•Allergens. No evidence confirms the notion that exposure to certain foods (eg, food additives, sugar) contributes to enuresis. However, some parents believe that bed-wetting is decreased if certain foods, such as sodas and sweets, are eliminated from the diet. The ingestion of caffeine-containing beverages may exacerbate nocturnal enuresis through the diuretic effect of caffeine.
•Nocturnal polyuria/relative vasopressin deficiency. Research has shown that although children who do not have enuresis exhibit a diurnal variation in arginine vasopressin (AVP) secretion, this rhythm is disturbed in some children with enuresis, resulting in nocturnal polyuria. In addition to regulating urine formation, AVP also regulates circadian rhythm. Dysregulation of AVP can, therefore, be associated with nocturnal polyuria as well as disturbed sleep.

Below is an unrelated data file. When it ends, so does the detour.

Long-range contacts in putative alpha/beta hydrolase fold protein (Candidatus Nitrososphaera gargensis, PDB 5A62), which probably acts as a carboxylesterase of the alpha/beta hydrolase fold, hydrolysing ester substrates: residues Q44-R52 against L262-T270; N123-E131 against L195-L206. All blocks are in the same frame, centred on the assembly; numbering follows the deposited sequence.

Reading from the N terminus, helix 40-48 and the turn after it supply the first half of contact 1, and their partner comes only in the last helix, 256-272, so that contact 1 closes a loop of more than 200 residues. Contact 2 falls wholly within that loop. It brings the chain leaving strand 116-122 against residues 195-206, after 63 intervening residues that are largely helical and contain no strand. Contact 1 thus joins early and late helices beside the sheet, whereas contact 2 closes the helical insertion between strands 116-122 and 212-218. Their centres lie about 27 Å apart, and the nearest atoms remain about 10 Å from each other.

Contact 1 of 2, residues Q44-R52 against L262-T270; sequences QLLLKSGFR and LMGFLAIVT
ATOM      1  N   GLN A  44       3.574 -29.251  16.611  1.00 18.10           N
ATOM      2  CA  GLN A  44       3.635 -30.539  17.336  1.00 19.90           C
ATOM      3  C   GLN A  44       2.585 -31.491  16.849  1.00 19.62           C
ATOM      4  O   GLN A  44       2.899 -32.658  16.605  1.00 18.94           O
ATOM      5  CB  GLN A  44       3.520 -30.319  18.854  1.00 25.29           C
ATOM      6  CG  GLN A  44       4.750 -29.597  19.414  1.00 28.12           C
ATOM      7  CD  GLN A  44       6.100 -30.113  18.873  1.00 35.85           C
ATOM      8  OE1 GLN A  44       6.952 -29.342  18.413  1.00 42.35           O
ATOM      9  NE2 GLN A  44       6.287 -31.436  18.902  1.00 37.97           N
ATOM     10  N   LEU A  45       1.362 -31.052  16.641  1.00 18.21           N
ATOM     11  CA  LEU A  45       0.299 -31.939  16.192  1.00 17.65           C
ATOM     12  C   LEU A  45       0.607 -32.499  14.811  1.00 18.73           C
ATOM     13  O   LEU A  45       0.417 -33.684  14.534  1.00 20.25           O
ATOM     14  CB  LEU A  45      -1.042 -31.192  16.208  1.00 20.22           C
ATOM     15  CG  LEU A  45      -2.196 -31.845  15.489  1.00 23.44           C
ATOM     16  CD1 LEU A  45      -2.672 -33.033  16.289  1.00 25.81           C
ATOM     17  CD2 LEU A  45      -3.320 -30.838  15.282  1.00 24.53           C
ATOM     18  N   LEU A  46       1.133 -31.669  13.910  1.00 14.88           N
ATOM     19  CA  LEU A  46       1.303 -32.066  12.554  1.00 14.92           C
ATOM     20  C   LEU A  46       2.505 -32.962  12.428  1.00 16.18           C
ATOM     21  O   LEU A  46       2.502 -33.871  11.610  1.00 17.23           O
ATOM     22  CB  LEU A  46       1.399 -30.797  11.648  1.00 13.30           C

•Dysfunctional bladder contraction. In cases of daytime incontinence, contractile disturbances of the bladder affect normal voiding. Children with an “uninhibited bladder” have not learned to inhibit bladder contraction. They may assume a certain posture, called Vincent curtsy, in an effort to prevent micturition. Some children exhibit uncoordinated, incomplete voiding and the urine exits the urethra in a staccato stream. Trabeculations or bladder wall thickening may be noted on imaging studies.
Daytime incontinence can be related to problems with bladder filling and storage or to bladder emptying. Each of these functions is under different neurologic control, with filling and storage under the sympathetic nervous system and bladder emptying related to the action of acetylcholine and the parasympathetic system. Effective voiding requires the coordinated effort of these 2 phases. Management of daytime incontinence is dependent on which phase is malfunctioning.